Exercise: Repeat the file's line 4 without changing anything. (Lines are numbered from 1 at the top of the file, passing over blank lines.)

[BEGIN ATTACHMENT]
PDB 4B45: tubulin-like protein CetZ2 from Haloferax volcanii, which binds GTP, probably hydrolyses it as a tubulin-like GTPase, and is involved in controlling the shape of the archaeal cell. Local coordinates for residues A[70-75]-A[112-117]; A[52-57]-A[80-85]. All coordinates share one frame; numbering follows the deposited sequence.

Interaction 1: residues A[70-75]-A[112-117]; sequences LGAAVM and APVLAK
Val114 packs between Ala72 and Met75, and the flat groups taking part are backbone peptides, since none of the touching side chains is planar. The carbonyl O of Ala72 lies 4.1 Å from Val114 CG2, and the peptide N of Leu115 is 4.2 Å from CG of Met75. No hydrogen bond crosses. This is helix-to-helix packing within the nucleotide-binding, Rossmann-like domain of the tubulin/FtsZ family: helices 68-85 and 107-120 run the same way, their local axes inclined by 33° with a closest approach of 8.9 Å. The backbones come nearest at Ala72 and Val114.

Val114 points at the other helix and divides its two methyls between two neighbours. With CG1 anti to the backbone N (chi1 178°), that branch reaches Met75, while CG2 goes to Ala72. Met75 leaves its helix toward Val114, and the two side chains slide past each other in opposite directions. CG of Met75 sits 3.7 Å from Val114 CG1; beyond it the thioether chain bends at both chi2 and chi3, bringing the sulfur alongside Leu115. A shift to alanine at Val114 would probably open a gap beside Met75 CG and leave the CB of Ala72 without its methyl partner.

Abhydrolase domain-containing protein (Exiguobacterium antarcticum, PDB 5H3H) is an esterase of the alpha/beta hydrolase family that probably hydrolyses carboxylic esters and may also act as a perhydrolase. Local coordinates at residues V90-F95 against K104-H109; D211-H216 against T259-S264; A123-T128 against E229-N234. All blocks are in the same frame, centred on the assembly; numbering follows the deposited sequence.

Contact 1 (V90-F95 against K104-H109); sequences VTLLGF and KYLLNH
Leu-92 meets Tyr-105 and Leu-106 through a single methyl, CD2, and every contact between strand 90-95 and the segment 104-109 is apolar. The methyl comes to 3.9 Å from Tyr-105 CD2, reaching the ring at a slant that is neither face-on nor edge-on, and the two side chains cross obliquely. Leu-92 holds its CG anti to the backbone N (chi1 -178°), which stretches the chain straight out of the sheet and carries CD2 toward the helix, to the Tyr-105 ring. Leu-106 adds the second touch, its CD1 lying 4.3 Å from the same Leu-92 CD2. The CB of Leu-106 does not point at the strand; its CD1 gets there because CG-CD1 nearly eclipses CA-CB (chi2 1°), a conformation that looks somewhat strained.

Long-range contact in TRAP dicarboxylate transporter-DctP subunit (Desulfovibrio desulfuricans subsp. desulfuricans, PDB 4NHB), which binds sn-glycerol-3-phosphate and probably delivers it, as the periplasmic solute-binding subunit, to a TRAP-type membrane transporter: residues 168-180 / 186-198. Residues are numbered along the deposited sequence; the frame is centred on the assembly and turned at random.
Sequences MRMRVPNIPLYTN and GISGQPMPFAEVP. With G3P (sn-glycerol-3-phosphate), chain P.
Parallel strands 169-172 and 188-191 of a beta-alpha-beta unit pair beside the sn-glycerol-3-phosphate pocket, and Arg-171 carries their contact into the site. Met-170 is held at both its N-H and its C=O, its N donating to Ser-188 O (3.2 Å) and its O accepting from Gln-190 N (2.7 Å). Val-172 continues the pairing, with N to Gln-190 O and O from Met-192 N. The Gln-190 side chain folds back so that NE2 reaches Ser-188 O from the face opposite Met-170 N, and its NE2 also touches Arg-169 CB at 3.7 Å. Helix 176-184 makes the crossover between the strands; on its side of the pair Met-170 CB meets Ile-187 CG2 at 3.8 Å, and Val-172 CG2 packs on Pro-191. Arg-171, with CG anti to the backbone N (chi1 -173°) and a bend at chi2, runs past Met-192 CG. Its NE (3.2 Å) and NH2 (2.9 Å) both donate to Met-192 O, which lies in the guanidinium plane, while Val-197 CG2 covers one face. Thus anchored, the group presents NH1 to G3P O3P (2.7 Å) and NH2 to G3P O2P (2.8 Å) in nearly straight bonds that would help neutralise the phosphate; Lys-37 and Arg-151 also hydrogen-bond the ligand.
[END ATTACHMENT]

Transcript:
Val114 points at the other helix and divides its two methyls between two neighbours. With CG1 anti to the backbone N (chi1 178°), that branch reaches Met75, while CG2 goes to Ala72. Met75 leaves its helix toward Val114, and the two side chains slide past each other in opposite directions. CG of Met75 sits 3.7 Å from Val114 CG1; beyond it the thioether chain bends at both chi2 and chi3, bringing the sulfur alongside Leu115. A shift to alanine at Val114 would probably open a gap beside Met75 CG and leave the CB of Ala72 without its methyl partner.